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Lauryn Morley, a lower school substitute teacher for the Washington Waldorf School in Bethesda, Maryland, works from her home in Arlington, Virginia. Photo: Olivier Douliery/AFP via Getty Images

The number of novel coronavirus cases in the U.S. has grown from one on Jan. 21 to more than 312,000 by early Sunday, per Johns Hopkins.

The big picture: Roughly three-quarters of the American population is on lockdown, with social distancing measures and other orders in place across the country. Here's how Americans are coping with the massive upheaval the outbreak has brought, in photos.

Miami residents applaud from their balconies in solidarity for health care workers, first responders, supermarket employees and all the professions helping to fight COVID-19. Photo: Chandan Khanna/AFP via Getty Images
A sanitation station in Philadelphia. Photo: Cory Clark/NurPhoto via Getty Images
The Samaritan's Purse emergency field hospital for coronavirus patients in New York City's Central Park. Photo: Bryan R. Smith/AFP via Getty Images
Cellist Jodi Beder performs a daily concert on her front porch in Mount Rainier, Maryland, to help people passing by and her neighbors cope with the outbreak. Photo: Andrew Caballero-Reynolds/AFP via Getty Images
Martha's Table volunteer Poet Taylor helps distribute hundreds of free hot meals to people in need in Washington, D.C. Photo: Chip Somodevilla/Getty Images
O'Hare International Airport in Chicago, which typically serves 8.2 million passengers a month, has closed two of its seven runways as the pandemic has significantly reduced air travel. Photo: Scott Olson/Getty Images
People keep to social distancing guidelines in Portland, Oregon. Photo: Alex Milan Tracy/Anadolu Agency via Getty Images
Signs are posted throughout Long Beach, California, reminding residents of what areas are closed. Photo: Brittany Murray/MediaNews Group/Long Beach Press-Telegram via Getty Images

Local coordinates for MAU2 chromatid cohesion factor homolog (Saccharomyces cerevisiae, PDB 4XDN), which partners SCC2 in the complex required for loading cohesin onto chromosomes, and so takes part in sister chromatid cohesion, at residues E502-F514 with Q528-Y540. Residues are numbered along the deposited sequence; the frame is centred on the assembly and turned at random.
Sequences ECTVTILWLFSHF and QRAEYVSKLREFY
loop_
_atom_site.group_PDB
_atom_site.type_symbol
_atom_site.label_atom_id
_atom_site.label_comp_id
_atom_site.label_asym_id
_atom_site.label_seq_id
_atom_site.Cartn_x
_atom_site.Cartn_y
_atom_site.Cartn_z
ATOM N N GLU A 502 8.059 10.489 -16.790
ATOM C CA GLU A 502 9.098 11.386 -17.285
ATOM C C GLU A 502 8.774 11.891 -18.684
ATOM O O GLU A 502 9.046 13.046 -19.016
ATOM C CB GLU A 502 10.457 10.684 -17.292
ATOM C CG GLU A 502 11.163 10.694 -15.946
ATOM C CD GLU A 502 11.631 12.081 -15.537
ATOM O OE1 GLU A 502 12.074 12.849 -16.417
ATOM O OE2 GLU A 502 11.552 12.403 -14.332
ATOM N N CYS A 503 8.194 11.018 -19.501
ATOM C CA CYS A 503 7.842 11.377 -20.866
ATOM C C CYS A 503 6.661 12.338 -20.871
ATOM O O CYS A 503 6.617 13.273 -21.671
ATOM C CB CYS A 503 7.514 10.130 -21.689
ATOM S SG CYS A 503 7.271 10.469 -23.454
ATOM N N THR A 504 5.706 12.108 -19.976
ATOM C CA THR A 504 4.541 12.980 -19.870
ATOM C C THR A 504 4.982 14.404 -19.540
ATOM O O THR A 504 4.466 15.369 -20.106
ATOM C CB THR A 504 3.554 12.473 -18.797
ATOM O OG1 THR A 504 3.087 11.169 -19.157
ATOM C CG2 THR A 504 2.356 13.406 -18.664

A police officer outside the closed Alamo in San Antonio, Texas. Photo: Mark Felix/AFP via Getty Images
U.S. Customs officers at the U.S.-Canada border in Lansdowne, Ontario. Photo: Lars Hagberg/AFP via Getty Images
The L.L. Bean plant in Brunswick, Maine, has begun producing safety masks during the COVID-19 epidemic. Photo: Blake Nissen for The Boston Globe via Getty Images
A police officer at the entrance to a coronavirus testing center in Hansen Dam Park, Pacoima, California. Photo: Frederic J. Brown/AFP via Getty Images
People around the world have been placing stuffed bears in their windows to keep kids entertained during the outbreak — including this house in Boston's Hyde Park. Photo: Lane Turner/The Boston Globe via Getty Images

Go deeper: What a coronavirus exit ramp looks like

Go deeper

Oct 27, 2020 - World

Putin mandates face masks as Russia combats second COVID-19 wave

Russian President Vladimir Putin. Photo: Alexei Druzhinin/Sputnik/AFP via Getty Images

Russian President Vladimir Putin on Tuesday instituted a nationwide mask mandate, as the nation tries to combat a second spike of COVID-19 cases, according to an order published by Rospotrebnadzor, the federal health watchdog agency.

By the numbers: Russia currently has the fourth-most coronavirus cases in the world, with 1,537,142, according to Johns Hopkins data, behind the U.S., India and Brazil. Russia has reported 26,092 deaths to date.

Updated 26 mins ago - Politics & Policy

Coronavirus dashboard

Illustration: Sarah Grillo/Axios

  1. Health: WHO: AstraZeneca vaccine must be evaluated on "more than a press release."
  2. Politics: Supreme Court backs religious groups on New York COVID restrictions.
  3. World: Thailand, Philippines sign deal with AstraZeneca for vaccine.
  4. Economy: Safety nets to disappear in December Black Friday shopping across the U.S., in photosAmazon hires 1,400 workers a day throughout pandemic.
  5. Education: National standardized tests delayed until 2022.

Scoop: Biden weighs retired general Lloyd Austin for Pentagon chief

Lloyd Austin testifying before Congress in 2015. Photo: Chip Somodevilla/Getty Images

Joe Biden is considering retired four-star general Lloyd Austin as his nominee for Defense secretary, adding him to a shortlist that includes Jeh Johnson, Tammy Duckworth and Michele Flournoy, two sources with direct knowledge of the decision-making tell Axios.

Why it matters: A nominee for Pentagon chief was noticeably absent when the president-elect rolled out his national security team Tuesday. Flournoy had been widely seen as the likely pick, but Axios is told other factors — race, experience, Biden's comfort level — have come into play.